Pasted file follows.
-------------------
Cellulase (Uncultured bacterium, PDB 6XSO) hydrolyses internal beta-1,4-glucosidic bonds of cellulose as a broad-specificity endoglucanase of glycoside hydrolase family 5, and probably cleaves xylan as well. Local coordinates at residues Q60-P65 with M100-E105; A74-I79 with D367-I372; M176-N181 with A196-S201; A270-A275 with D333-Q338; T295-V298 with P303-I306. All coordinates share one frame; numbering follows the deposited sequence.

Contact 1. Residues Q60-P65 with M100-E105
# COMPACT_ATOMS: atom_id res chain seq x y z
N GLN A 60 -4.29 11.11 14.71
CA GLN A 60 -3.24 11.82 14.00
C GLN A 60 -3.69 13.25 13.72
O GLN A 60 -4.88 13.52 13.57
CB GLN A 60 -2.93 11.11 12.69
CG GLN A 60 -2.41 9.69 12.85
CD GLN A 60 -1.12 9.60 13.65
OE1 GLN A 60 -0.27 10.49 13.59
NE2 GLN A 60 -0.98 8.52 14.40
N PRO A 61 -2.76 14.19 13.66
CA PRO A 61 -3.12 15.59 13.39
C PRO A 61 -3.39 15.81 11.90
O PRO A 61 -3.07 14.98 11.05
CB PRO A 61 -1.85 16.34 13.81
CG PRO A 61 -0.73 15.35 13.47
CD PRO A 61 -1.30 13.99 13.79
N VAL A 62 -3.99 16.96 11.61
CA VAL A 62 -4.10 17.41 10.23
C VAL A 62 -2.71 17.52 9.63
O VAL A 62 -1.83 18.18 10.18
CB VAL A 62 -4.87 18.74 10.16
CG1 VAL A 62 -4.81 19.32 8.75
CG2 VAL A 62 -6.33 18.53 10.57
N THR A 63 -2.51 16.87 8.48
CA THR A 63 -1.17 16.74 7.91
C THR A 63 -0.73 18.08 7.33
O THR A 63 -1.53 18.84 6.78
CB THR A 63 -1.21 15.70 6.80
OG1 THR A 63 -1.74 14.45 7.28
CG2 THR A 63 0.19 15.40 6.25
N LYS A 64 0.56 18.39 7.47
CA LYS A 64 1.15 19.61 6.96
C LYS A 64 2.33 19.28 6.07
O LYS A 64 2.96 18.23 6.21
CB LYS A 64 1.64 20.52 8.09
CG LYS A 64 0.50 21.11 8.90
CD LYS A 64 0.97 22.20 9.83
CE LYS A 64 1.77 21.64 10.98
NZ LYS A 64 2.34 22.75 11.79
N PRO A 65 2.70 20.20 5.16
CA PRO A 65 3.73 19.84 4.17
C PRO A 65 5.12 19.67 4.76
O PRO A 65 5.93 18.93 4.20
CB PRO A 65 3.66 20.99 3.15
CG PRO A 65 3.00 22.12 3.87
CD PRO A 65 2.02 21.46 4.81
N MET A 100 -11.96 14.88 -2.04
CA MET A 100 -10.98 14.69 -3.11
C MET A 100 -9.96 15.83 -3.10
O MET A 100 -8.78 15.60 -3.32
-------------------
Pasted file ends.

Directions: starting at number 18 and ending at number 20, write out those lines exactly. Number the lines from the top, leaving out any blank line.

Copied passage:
CG PRO A 61 -0.73 15.35 13.47
CD PRO A 61 -1.30 13.99 13.79
N VAL A 62 -3.99 16.96 11.61